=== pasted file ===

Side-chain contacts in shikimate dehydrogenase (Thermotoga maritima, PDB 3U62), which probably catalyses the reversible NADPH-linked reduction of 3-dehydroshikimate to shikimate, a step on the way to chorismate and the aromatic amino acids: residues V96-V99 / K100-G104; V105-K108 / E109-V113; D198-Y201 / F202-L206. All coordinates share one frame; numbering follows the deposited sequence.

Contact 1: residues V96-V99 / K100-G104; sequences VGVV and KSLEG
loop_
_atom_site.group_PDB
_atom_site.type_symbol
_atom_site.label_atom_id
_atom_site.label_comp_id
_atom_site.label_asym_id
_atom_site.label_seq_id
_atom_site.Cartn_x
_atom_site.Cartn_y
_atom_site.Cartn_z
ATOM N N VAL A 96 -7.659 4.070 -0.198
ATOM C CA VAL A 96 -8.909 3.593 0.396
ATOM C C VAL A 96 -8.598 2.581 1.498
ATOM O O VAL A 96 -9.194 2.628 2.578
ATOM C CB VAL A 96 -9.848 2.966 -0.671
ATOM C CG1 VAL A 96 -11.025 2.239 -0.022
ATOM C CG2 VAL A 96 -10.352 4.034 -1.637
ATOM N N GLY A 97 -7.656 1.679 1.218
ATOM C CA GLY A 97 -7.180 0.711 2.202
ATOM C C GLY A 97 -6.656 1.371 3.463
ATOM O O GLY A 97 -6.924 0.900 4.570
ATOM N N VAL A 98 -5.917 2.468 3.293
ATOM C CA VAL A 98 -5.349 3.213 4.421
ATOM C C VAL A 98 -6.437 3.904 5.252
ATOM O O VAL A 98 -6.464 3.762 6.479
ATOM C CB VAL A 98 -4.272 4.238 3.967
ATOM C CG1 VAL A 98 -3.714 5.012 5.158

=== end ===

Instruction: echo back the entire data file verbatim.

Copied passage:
Side-chain contacts in shikimate dehydrogenase (Thermotoga maritima, PDB 3U62), which probably catalyses the reversible NADPH-linked reduction of 3-dehydroshikimate to shikimate, a step on the way to chorismate and the aromatic amino acids: residues V96-V99 / K100-G104; V105-K108 / E109-V113; D198-Y201 / F202-L206. All coordinates share one frame; numbering follows the deposited sequence.

Contact 1: residues V96-V99 / K100-G104; sequences VGVV and KSLEG
loop_
_atom_site.group_PDB
_atom_site.type_symbol
_atom_site.label_atom_id
_atom_site.label_comp_id
_atom_site.label_asym_id
_atom_site.label_seq_id
_atom_site.Cartn_x
_atom_site.Cartn_y
_atom_site.Cartn_z
ATOM N N VAL A 96 -7.659 4.070 -0.198
ATOM C CA VAL A 96 -8.909 3.593 0.396
ATOM C C VAL A 96 -8.598 2.581 1.498
ATOM O O VAL A 96 -9.194 2.628 2.578
ATOM C CB VAL A 96 -9.848 2.966 -0.671
ATOM C CG1 VAL A 96 -11.025 2.239 -0.022
ATOM C CG2 VAL A 96 -10.352 4.034 -1.637
ATOM N N GLY A 97 -7.656 1.679 1.218
ATOM C CA GLY A 97 -7.180 0.711 2.202
ATOM C C GLY A 97 -6.656 1.371 3.463
ATOM O O GLY A 97 -6.924 0.900 4.570
ATOM N N VAL A 98 -5.917 2.468 3.293
ATOM C CA VAL A 98 -5.349 3.213 4.421
ATOM C C VAL A 98 -6.437 3.904 5.252
ATOM O O VAL A 98 -6.464 3.762 6.479
ATOM C CB VAL A 98 -4.272 4.238 3.967
ATOM C CG1 VAL A 98 -3.714 5.012 5.158